The infamous Lazarus Group has again been linked to financially-motivated cyberthreats around the world, because sanctions make NKorea more desperate.

An attack against an organization working in the cryptocurrency vertical has been linked to the notorious Lazarus Group (APT38)—a highly-skilled, financially-motivated threat actor whose interests reportedly align with the Democratic People’s Republic of Korea (DPRK).

By connecting evidence obtained from the attack with existing research, the report by cybersecurity solutions provider F-Secure concludes the incident was part of a campaign targeting organizations in the cryptocurrency vertical in the United States, the United Kingdom, the Netherlands, Germany, Singapore, Japan, and other countries.

The tactical intelligence report provides an analysis of samples, logs, and other technical artifacts recovered during an incident response investigation at an organization working in the cryptocurrency vertical. According to the report, the malicious implants used in the attack were nearly identical to tools reportedly used previously by Lazarus Group.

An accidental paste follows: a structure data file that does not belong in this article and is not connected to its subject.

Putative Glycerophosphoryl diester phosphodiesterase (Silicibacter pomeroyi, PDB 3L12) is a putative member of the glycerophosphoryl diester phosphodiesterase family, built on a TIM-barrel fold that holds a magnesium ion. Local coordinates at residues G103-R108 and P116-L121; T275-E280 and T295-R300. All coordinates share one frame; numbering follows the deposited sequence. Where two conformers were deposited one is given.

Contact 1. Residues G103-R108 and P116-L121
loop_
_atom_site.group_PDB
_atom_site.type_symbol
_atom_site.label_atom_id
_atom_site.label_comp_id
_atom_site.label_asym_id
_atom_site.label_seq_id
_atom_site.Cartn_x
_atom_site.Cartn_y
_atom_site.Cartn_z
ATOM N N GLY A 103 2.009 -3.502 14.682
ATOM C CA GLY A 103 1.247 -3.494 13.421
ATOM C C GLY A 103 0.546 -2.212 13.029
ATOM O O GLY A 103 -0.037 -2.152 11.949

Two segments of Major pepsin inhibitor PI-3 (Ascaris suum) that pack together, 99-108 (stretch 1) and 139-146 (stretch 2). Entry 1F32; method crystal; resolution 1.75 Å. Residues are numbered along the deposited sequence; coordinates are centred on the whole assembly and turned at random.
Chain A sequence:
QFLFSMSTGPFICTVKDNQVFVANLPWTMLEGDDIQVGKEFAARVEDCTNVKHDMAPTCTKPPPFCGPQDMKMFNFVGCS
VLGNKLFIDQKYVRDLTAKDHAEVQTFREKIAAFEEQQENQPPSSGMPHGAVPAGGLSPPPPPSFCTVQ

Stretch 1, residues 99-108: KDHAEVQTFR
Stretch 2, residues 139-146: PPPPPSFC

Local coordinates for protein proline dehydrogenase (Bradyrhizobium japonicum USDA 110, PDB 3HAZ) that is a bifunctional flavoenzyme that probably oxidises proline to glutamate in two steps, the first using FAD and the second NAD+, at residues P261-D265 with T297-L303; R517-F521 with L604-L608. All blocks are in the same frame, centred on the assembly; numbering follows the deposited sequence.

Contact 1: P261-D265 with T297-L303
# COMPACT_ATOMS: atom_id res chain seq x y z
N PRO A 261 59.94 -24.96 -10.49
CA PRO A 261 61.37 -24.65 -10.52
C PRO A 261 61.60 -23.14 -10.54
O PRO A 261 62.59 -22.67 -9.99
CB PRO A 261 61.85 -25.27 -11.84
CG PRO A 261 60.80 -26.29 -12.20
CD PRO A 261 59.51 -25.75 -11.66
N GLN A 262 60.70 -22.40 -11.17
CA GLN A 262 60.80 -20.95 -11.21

The report identifies the tactics, techniques, and procedures (TTPs) used during the attack, such as spear-phishing via a service (in this case, using LinkedIn to send a fake job offer tailored to the recipient’s profile). Notably, the Lazarus Group had invested significant effort to evade defenses during the attack, such as by disabling antivirus software on the compromised hosts, and removing evidence of their malicious implants. However, they had not done enough to prevent forensic investigations from recovering evidence of their activities.

According to F-Secure’s Director of Detection and Response Matt Lawrence: “The evidence suggests this is part of an ongoing campaign targeting organizations in over a dozen countries, which makes the attribution important. Companies can familiarize themselves with (the details of this incident) and the Lazarus Group in general, to protect themselves from future attacks.”

Based on phishing artifacts recovered from the attack, researchers were able to link the incident to a wider, ongoing campaign that has been running since at least January 2018 in at least 14 countries.